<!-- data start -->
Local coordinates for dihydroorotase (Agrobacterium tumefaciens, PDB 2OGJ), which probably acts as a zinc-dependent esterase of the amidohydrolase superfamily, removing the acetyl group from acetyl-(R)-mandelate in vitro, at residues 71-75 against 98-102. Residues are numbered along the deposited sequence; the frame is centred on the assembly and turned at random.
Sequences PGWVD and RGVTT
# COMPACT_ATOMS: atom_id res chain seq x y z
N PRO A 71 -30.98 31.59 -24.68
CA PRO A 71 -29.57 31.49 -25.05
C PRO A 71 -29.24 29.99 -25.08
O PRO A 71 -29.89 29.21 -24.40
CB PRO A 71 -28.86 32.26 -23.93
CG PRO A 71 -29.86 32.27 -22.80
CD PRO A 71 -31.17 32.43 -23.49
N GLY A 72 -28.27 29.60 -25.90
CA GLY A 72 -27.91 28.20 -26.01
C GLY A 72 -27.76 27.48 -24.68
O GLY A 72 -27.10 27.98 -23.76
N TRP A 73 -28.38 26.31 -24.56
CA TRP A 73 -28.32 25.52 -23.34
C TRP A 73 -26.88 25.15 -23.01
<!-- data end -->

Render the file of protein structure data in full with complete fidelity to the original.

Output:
Local coordinates for dihydroorotase (Agrobacterium tumefaciens, PDB 2OGJ), which probably acts as a zinc-dependent esterase of the amidohydrolase superfamily, removing the acetyl group from acetyl-(R)-mandelate in vitro, at residues 71-75 against 98-102. Residues are numbered along the deposited sequence; the frame is centred on the assembly and turned at random.
Sequences PGWVD and RGVTT
# COMPACT_ATOMS: atom_id res chain seq x y z
N PRO A 71 -30.98 31.59 -24.68
CA PRO A 71 -29.57 31.49 -25.05
C PRO A 71 -29.24 29.99 -25.08
O PRO A 71 -29.89 29.21 -24.40
CB PRO A 71 -28.86 32.26 -23.93
CG PRO A 71 -29.86 32.27 -22.80
CD PRO A 71 -31.17 32.43 -23.49
N GLY A 72 -28.27 29.60 -25.90
CA GLY A 72 -27.91 28.20 -26.01
C GLY A 72 -27.76 27.48 -24.68
O GLY A 72 -27.10 27.98 -23.76
N TRP A 73 -28.38 26.31 -24.56
CA TRP A 73 -28.32 25.52 -23.34
C TRP A 73 -26.88 25.15 -23.01